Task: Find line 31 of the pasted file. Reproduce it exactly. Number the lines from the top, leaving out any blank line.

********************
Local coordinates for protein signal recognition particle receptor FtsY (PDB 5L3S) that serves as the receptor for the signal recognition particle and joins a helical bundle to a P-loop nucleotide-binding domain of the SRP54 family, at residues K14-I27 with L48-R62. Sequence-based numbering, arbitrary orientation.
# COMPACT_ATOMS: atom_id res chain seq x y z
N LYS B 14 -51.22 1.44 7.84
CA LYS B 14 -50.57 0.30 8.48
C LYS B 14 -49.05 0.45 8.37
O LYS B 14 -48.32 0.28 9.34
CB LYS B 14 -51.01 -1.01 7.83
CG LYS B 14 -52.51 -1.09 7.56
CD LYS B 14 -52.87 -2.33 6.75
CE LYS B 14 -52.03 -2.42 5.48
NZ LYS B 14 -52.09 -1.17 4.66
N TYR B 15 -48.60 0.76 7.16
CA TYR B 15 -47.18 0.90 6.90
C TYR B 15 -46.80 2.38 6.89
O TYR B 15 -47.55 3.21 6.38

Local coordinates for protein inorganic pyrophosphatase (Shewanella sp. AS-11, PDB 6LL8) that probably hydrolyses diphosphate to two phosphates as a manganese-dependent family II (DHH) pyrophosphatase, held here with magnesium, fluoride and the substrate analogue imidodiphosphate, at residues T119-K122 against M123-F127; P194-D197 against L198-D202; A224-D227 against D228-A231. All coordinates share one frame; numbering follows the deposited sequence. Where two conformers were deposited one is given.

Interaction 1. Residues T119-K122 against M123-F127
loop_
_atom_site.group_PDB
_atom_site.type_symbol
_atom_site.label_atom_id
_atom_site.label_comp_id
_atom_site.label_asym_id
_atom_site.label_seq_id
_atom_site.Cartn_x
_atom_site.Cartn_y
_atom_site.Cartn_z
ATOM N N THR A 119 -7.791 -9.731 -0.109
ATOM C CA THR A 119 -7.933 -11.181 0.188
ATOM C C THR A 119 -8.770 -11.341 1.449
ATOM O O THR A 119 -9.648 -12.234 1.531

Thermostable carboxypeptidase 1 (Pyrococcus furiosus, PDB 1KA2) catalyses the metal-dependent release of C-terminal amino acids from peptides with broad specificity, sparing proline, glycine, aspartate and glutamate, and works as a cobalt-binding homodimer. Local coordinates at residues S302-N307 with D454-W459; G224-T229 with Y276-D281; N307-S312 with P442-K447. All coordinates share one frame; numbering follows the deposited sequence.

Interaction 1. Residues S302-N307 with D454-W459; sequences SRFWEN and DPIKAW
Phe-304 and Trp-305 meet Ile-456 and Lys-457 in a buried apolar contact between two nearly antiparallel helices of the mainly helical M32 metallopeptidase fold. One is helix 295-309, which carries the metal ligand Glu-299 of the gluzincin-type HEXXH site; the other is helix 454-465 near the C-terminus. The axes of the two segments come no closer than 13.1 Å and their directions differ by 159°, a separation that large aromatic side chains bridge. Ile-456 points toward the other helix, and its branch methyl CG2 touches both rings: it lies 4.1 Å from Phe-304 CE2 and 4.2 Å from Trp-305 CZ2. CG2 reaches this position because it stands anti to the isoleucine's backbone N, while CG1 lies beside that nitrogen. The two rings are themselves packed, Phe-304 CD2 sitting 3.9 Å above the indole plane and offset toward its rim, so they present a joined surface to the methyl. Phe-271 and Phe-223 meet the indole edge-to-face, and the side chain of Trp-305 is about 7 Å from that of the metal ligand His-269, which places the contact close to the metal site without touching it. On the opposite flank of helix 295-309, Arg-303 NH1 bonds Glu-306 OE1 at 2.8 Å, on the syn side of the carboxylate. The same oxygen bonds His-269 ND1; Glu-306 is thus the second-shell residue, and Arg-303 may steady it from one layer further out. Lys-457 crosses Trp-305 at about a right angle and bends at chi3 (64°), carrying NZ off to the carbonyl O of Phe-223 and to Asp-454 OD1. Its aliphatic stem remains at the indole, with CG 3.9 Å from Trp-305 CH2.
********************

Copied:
ATOM O O THR A 119 -9.648 -12.234 1.531